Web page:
Interest wanes with bond’s defeat

But in March 2020, voters defeated the bond, which unfortunately for advocates had the bad luck of being designated Proposition 13 on the ballot. Padilla said with Covid, primarily an airborne contagion, soon consuming attention, the priority for facilities spending shifted from lead in water to HVAC systems and air filters.

Newsom proposed committing $1.8 billion in deferred school building maintenance in the 2022-23 budget, but it was cut in final negotiations.

The current bill includes no funding for testing and the work it could require, although about $15 billion of Biden’s $350 billion infrastructure funding, passed in December, is dedicated to lead pipe removal in homes and schools.

In a letter supporting SB 1144, Tiffany Mok, legislative representative for the California Federation of Teachers, said schools in California are “especially afflicted” by poor water quality. It “is amounting to a public health crisis, and we cannot sit back while our children consume unsafe water,” she wrote.

School organizations, however, said they object to the pipe fitter union’s approach to fixing the lead problem. The union didn’t consult with them in drafting the bill and ignored a model that had worked. Under the previous law, the burden of testing was put on water agencies. That took advantage of those agencies’ expertise in identifying potential problems and provided oversight separate from schools.

“Overall, I saw the bill as a huge success, but more work is necessary,” said Eric Bakke, a former legislative advocate for the California School Boards Association, who was involved in both the drafting of the previous law and the defeated Proposition 13.

Under the current bill, if lead is found at higher levels at the faucet than coming into a school, districts could be required to search for and remove lead pipes. This could require costly construction work overseen by undefined qualified personnel.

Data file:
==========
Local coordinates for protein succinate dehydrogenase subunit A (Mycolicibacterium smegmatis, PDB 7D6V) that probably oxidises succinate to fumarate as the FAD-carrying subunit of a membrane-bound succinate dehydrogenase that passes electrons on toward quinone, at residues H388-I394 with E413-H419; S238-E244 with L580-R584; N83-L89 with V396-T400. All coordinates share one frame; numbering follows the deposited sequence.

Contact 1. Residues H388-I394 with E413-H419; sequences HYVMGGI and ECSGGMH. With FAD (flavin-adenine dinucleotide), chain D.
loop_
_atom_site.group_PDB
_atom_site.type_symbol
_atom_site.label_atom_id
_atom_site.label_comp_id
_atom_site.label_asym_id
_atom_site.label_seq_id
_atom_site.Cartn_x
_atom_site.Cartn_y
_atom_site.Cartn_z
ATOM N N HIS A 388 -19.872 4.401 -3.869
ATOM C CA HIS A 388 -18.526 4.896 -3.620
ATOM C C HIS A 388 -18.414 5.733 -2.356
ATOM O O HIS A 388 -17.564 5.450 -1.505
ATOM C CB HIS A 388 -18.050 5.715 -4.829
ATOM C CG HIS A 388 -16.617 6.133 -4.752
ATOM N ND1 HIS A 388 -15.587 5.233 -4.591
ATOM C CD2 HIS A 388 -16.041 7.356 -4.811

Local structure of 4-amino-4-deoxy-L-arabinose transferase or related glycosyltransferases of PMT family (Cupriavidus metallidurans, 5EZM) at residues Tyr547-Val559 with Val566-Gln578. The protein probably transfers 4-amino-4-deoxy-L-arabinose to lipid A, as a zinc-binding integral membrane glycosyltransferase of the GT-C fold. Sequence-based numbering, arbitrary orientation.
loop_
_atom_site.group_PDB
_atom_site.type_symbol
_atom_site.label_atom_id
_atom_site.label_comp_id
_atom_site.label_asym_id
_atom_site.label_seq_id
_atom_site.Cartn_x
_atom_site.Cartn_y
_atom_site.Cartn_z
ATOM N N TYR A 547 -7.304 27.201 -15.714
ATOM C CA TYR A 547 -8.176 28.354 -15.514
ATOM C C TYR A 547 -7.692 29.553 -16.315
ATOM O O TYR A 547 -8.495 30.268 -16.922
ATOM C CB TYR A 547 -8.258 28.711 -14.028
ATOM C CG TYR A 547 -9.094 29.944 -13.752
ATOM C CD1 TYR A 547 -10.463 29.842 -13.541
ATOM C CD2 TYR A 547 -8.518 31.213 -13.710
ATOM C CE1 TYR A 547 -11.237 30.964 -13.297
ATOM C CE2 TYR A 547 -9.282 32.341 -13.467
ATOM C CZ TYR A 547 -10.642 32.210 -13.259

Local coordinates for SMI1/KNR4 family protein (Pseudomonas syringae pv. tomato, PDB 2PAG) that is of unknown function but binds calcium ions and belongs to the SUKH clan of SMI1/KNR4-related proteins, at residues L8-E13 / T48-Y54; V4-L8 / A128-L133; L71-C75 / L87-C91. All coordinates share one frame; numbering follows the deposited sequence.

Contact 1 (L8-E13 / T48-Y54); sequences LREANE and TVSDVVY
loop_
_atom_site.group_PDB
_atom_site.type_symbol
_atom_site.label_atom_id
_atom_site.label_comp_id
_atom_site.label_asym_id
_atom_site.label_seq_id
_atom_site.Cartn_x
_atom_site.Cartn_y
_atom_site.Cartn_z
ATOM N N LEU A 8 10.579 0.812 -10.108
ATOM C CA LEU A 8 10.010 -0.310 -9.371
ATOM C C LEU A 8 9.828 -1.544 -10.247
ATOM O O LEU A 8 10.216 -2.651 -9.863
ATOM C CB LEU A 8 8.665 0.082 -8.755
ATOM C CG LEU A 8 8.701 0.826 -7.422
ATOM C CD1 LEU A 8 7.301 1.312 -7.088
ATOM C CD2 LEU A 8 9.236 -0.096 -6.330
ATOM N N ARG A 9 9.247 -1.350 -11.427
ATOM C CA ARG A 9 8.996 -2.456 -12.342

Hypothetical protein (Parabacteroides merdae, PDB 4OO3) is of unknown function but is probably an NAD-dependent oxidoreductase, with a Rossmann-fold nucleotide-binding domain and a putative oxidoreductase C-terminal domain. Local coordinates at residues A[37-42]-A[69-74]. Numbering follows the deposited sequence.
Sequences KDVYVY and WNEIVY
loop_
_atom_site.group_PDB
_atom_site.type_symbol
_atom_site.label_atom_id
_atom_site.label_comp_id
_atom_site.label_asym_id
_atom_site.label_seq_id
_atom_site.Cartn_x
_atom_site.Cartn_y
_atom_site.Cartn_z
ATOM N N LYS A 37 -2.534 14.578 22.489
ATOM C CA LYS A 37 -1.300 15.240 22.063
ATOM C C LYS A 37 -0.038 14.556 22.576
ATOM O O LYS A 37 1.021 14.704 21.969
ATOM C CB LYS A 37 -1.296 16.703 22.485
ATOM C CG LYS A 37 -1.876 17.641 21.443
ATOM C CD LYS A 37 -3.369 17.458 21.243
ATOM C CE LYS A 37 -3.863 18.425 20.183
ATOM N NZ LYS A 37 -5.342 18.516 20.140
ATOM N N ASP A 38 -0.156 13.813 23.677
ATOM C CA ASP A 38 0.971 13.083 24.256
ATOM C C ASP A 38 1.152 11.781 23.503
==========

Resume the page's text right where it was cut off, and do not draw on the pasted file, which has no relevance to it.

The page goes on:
The bill says that invasive techniques would not be required. But in a letter urging Newsom to veto the bill, Los Angeles Unified Superintendent Alberto Carvalho wrote his district is unaware of how this can be done without tearing down walls and sampling the pipe, potentially releasing asbestos and harmful chemicals.

The author of the 2017 law requiring water providers to test water in schools was Assemblywoman Lorena Gonzales, D-San Diego. In January, she resigned from the Assembly to become the top executive at the California Labor Federation, the organization representing organized labor.

“I was not involved with this bill,” she wrote in an email this week. “I support all bills that have the support of our affiliated unions within their jurisdiction.”

The lobbyist for the California State Pipe Trades Council did not respond to requests for comment.

The bill would also apply to all state buildings. It includes long sections requiring testing and mitigation for the water-borne bacteria causing Legionnaire’s disease, of which there have been no known outbreaks reported in schools. The scaled-back final version would apply only to buildings of at least 10 stories with water towers — all but excluding schools but not some state buildings.

Newsom has until the end of September to decide to sign, veto or let SB 1144 become law without his signature.